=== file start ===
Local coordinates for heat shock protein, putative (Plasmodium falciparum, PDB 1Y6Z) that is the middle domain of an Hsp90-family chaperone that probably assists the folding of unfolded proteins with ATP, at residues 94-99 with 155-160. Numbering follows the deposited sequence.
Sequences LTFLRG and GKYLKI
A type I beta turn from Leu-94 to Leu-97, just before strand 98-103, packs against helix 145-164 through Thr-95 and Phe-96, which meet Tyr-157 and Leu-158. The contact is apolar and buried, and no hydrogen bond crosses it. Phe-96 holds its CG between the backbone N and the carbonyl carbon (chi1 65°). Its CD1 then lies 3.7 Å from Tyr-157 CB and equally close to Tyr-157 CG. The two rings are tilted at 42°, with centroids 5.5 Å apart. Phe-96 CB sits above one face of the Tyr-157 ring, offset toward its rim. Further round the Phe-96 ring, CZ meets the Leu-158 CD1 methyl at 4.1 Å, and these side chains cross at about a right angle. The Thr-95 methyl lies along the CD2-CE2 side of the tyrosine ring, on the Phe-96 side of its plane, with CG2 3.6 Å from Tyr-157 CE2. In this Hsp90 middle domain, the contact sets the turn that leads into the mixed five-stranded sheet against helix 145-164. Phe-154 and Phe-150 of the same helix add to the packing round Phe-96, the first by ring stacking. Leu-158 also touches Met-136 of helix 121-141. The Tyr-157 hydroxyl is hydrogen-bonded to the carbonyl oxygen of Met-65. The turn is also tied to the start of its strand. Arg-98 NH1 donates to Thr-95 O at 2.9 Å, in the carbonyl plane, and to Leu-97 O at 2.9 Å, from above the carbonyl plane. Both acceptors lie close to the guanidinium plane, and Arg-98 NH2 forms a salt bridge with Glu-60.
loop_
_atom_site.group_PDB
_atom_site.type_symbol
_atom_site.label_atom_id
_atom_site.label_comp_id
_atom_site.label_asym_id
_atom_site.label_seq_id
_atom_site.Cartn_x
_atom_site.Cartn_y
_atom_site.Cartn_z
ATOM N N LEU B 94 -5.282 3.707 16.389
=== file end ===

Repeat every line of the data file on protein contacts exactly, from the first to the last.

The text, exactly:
Local coordinates for heat shock protein, putative (Plasmodium falciparum, PDB 1Y6Z) that is the middle domain of an Hsp90-family chaperone that probably assists the folding of unfolded proteins with ATP, at residues 94-99 with 155-160. Numbering follows the deposited sequence.
Sequences LTFLRG and GKYLKI
A type I beta turn from Leu-94 to Leu-97, just before strand 98-103, packs against helix 145-164 through Thr-95 and Phe-96, which meet Tyr-157 and Leu-158. The contact is apolar and buried, and no hydrogen bond crosses it. Phe-96 holds its CG between the backbone N and the carbonyl carbon (chi1 65°). Its CD1 then lies 3.7 Å from Tyr-157 CB and equally close to Tyr-157 CG. The two rings are tilted at 42°, with centroids 5.5 Å apart. Phe-96 CB sits above one face of the Tyr-157 ring, offset toward its rim. Further round the Phe-96 ring, CZ meets the Leu-158 CD1 methyl at 4.1 Å, and these side chains cross at about a right angle. The Thr-95 methyl lies along the CD2-CE2 side of the tyrosine ring, on the Phe-96 side of its plane, with CG2 3.6 Å from Tyr-157 CE2. In this Hsp90 middle domain, the contact sets the turn that leads into the mixed five-stranded sheet against helix 145-164. Phe-154 and Phe-150 of the same helix add to the packing round Phe-96, the first by ring stacking. Leu-158 also touches Met-136 of helix 121-141. The Tyr-157 hydroxyl is hydrogen-bonded to the carbonyl oxygen of Met-65. The turn is also tied to the start of its strand. Arg-98 NH1 donates to Thr-95 O at 2.9 Å, in the carbonyl plane, and to Leu-97 O at 2.9 Å, from above the carbonyl plane. Both acceptors lie close to the guanidinium plane, and Arg-98 NH2 forms a salt bridge with Glu-60.
loop_
_atom_site.group_PDB
_atom_site.type_symbol
_atom_site.label_atom_id
_atom_site.label_comp_id
_atom_site.label_asym_id
_atom_site.label_seq_id
_atom_site.Cartn_x
_atom_site.Cartn_y
_atom_site.Cartn_z
ATOM N N LEU B 94 -5.282 3.707 16.389